A coalition of six tribes of California have teamed up to try and keep PokerStars from entering the online poker marketplace if legislation is passed within the state. The coalition  is led by the Penchanga Band of Luiseno Indians and the Agua Caliente Band of Cahuilla Indians and have presented a letter to one legislator sharing their thoughts on PokerStars and current legislation.

The letter was sent to Assemblyman Reggie Jones-Sawyer and stated how the tribes are opposed to his legislation, calling it ‘fatally flawed’. The legislation, known as AB 167, was a second bill to be proposed in the state, after Mike Gatto’s AB 9, which the tribes reportedly are in support of.

The coalition based their letter on certain areas of the bill including the bad actors portion. “Bad actors” is a reference to companies that took wagers from players located within the US after the UIGEA was created. The letter discusses indictments of Black Friday in detail focusing on three online poker companies and their mismanagement of funds, and states that players were defrauded of over $300 million.

The letter combines Full Tilt Poker and Absolute Poker in with PokerStars, the one site which seemed to be clean in all the Black Friday matters. Full Tilt players may never have seen their money if PokerStars had not stepped in and repaid former members of the site. .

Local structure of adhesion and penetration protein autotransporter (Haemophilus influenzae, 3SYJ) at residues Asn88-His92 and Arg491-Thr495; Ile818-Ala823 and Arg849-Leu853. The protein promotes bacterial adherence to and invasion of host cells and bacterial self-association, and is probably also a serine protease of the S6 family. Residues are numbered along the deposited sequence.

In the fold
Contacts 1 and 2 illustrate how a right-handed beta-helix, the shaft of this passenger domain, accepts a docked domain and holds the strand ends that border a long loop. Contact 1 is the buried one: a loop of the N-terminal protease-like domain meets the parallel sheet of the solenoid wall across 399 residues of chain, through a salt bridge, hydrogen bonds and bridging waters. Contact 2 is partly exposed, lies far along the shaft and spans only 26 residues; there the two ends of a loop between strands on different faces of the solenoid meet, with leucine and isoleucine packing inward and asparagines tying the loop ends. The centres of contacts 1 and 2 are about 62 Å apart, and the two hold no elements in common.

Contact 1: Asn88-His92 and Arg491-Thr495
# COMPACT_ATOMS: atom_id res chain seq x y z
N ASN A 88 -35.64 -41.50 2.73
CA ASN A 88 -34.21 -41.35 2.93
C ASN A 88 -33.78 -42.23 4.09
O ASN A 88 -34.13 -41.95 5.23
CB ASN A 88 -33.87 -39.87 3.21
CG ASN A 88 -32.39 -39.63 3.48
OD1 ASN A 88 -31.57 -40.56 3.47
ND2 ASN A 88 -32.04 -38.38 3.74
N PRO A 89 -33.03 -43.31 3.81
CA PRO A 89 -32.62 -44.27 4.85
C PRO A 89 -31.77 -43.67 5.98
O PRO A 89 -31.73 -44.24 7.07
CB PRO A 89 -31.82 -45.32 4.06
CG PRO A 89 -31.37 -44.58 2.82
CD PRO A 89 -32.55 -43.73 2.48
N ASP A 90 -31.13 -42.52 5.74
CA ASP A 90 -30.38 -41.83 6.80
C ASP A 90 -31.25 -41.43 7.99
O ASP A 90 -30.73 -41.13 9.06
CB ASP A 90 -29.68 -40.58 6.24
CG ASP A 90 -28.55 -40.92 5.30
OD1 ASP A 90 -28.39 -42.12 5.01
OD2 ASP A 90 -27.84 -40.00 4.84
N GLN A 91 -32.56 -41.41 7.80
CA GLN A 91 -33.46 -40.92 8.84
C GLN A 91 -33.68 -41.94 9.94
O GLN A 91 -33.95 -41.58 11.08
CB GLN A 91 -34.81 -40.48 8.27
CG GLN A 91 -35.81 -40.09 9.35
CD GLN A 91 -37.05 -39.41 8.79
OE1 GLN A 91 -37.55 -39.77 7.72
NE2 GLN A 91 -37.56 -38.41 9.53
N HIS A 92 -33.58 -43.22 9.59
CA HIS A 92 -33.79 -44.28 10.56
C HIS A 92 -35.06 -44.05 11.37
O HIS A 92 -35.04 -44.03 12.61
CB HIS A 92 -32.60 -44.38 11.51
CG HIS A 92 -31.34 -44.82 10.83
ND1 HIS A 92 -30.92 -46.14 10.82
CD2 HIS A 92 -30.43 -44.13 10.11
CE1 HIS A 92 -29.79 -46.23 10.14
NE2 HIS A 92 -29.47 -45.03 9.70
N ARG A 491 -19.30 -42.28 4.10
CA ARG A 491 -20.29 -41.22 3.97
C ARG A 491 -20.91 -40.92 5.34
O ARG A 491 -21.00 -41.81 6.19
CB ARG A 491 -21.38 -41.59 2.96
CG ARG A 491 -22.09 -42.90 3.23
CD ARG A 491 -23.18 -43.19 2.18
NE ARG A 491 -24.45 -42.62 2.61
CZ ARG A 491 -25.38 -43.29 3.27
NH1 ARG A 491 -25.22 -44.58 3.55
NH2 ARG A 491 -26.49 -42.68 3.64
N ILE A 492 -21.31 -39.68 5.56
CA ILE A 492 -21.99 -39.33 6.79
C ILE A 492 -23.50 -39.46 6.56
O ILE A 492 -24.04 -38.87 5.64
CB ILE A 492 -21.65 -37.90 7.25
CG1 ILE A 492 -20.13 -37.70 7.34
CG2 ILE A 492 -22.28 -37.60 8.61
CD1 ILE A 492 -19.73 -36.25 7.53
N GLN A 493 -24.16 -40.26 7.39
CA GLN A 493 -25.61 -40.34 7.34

The tribes go on to mention the regulators of Nevada and how they added bad actor prohibition to their online poker legislation and placed a five year ban on operators using ‘covered assets’ that were used post-UIGEA including software, data base info, brands, etc. The coalition wants to see similar language in a bill for California which will prohibit Amaya Gaming from offering PokerStars gaming to residents and visitors to California.

The coalition feels that residents of the state need to be protected from bad actors and that the AB 167 legislation has ‘insufficient’ protections that would reward the bad actors as well as the ‘fruits of their illegal conduct’.

In the letter, the tribes also reiterate their opposition to horse racing operators in the state taking part in online poker gaming as well. The tribes believe that allowing horse racing tracks to offer poker gaming online would be an unnecessary expansion of gambling and will be infringing upon their exclusive rights to offer gaming.

The tribes leading the coalition own and operate the Pechanga Resort Casino in Temecula and the Agua Caliente Casino Resort in Rancho Mirage.